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The college admissions scandal sheds light on a flawed justice system

The college admissions scandal sheds light on a flawed justice system

The college admissions scandal sheds light on a flawed justice system
October 12
16:25 2019

College is the chapter in everyone’s life where they journey to truly find themselves. Some do so in the earlier stages of college, and others later.

Either way, this is the time where we find our passions and explore them. It is here where we really start living. Our professors, the courses we take, as well as the activities we partake in mold us for what is yet to come in the future.

We’re told that if we work hard enough, make all the right grades and participate in all the right activities, we’ll make it to wherever we want to go.

This, however, is far from the truth.

No matter how well you do in your academics or extracurriculars, if a privileged wealthy person comes along, they will be sure to take your place even if they’re less qualified.

Bribery into college is not a new thing. In fact, it has been happening for years by entertainers, business leaders and other wealthy parents.

According to an article by The Insider, 51 participants and 33 parents of college applicants were accused of paying over $25 million dollars from 2011-2018 to William Rick Singer in order to get their children admitted into America’s top universities, in the scandal known now as “Operation Varsity Blues.”

The schools at the forefront of this scandal include Yale, USC, Stanford and the Georgetown universities.

As shown by court documents inspected by The Insider, this arrangement consisted of giving mass amounts of money to college athletic coaches in exchange for getting their children recruited into athletic teams despite their lack of athletic ability, as well as falsifying college entrance exams.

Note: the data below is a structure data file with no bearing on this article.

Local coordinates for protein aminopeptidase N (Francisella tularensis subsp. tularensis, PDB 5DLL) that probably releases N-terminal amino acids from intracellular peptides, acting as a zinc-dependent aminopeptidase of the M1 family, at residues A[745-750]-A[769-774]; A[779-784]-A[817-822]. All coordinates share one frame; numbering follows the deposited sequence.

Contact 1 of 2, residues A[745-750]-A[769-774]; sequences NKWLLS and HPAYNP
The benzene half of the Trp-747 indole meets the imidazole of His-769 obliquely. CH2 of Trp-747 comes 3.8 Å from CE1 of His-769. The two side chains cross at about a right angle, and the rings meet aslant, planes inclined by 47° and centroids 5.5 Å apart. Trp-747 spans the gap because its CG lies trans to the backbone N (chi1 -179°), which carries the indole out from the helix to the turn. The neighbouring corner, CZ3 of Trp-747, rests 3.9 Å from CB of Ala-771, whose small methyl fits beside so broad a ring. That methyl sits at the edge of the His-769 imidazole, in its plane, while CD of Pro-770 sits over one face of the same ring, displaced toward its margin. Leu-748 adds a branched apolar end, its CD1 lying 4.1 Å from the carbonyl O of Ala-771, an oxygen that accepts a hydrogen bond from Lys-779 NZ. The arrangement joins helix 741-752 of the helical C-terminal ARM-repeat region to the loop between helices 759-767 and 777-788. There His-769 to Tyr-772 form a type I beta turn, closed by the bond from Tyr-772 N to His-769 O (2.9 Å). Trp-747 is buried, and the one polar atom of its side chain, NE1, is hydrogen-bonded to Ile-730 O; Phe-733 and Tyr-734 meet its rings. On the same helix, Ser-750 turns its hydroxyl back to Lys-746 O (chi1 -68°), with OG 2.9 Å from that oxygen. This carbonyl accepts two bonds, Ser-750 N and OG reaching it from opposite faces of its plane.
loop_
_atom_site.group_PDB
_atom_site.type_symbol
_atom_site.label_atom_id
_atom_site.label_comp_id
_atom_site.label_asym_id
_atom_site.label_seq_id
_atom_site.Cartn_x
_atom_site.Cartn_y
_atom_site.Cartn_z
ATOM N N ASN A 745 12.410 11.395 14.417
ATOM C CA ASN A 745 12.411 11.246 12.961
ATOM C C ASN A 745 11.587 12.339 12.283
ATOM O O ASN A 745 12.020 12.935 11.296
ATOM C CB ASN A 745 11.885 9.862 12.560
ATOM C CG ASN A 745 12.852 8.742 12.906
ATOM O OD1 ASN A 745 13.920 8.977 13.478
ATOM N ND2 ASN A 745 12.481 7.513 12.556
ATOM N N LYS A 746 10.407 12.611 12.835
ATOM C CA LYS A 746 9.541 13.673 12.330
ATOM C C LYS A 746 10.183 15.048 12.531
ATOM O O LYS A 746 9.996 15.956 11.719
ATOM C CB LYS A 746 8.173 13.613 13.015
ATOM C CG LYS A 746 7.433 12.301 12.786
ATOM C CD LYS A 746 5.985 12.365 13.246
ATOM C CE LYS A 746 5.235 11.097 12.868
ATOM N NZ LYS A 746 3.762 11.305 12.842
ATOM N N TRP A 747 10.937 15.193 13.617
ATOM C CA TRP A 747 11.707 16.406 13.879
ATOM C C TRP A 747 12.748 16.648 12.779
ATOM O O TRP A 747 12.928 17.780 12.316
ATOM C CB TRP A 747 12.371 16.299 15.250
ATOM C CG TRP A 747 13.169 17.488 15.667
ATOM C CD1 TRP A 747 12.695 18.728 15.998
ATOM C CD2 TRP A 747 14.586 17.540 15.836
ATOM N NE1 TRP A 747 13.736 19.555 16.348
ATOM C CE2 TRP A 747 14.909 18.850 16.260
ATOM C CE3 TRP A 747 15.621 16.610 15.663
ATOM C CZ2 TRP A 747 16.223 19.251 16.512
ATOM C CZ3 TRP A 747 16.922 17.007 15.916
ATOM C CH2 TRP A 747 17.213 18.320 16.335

The college admissions scandal is a perfect example of what takes place when we allow mediocrity to flourish.

Out of all the participants of this horrendous and shameful scandal, the most high profile partakers were actresses Lori Loughlin of “Full House” and Felicity Huffman of “Desperate Housewives.”

According to the Los Angeles Times, Lori Loughlin and her fashion designer husband, Mossimo Giannuli, paid $500,000 dollars to ensure that their two daughters would get recruited into the USC’s rowing team despite them not even knowing how to row. The couple even took the absurd measures of photoshopping their daughters into a rowing team to portray them as avid rowers.

As stated by the Los Angeles Times, Felicity Huffman paid $15,000 to a false charity in exchange for a boosted, yet phony SAT score for one of her daughters. Huffman was allegedly going to do the same for her younger child but opted against it due to fear of suspicions. Like the other participants, both women have been charged with fraudulent crimes.

Everything about “Operation Varsity Blues” has disgusted me, but what I found to be absolutely shocking was the incredibly light sentence Felicity Huffman received.

According to an article by Vox, Huffman was given just 14 days in prison, as well as a $30,000 dollar fee. For the judge to sentence Huffman with only 14 days is the biggest, tasteless joke of 2019.

Not only does this show the public that cheating your way into college is okay, it also highlights how white privilege works in our nation.

In addition, the sentence is a reflection of America’s flawed justice system that’s laden with racism. This illustrates how the white and wealthy can get away with merely anything due to them having privilege in their favor. This cannot be said about women of color who have been punished with far longer sentences simply for enrolling their children into better primary education public schools.